Turkish central bank to meet amid lira freefall

The central bank has been under pressure from Erdogan's government not to raise interest rates

ANKARA - Turkey's central bank is due to meet on Tuesday with the local currency in freefall, pressured by the political crisis rocking Prime Minister Recep Tayyip Erdogan's government.
The lira was quoted at 2.2379 to the dollar in morning trade compared to a record low of 2.2412 on Monday, and at 3.0349 to the euro from 3.0392.
The government said on Monday that the bank, which is statutorily independent, should not raise rates but some analysts said it might have no choice when it meets from 1200 GMT.
"We think that any rate hike needs to be aggressive enough to push the short term rates to double digit territory," Inan Demir, chief economist at Istanbul-based Finansbank, said in a statement.
"Such a bold move ... could possibly help (the central bank) regain some of its lost credibility."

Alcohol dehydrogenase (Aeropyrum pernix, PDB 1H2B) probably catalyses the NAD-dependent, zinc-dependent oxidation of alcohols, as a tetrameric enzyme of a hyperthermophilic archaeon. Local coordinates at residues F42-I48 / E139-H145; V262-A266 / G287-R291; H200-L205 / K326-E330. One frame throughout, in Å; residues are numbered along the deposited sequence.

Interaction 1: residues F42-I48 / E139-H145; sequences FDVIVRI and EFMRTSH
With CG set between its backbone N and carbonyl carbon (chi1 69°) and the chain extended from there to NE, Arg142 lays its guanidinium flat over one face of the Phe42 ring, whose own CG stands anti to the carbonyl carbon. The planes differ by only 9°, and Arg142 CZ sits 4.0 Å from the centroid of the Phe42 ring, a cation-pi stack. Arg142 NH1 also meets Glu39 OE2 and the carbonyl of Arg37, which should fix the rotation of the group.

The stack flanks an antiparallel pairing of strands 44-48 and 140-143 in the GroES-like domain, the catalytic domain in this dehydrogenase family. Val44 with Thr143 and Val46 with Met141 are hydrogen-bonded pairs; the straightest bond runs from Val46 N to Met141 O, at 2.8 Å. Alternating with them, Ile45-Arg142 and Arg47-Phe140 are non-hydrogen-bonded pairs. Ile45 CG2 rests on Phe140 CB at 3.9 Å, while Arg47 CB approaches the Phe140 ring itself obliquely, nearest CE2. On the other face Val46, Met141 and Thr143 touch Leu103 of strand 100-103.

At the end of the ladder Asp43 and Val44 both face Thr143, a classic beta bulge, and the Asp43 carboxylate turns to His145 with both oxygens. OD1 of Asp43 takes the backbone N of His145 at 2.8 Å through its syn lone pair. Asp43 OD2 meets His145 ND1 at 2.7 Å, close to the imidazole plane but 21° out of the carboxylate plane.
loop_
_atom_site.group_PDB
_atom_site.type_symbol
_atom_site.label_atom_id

The central bank has been under pressure from Erdogan's government not to raise interest rates to boost growth and keep inflation in check.
Instead, it has been using its foreign currency reserves to shore up the currency, selling about $17.6 billion last year.
Demir said there was "little sign" so far that the central bank would stop using its reserves and defend the lira through rate increases.
Economy Minister Nihat Zeybekci said on Monday that the central bank should not raise rates "because it would be an inconclusive step and put a permanent burden on our economy".
Turkey's finances, like those of other emerging economies, are also under pressure over the US Federal Reserve move to reduce its monetary stimulus programme.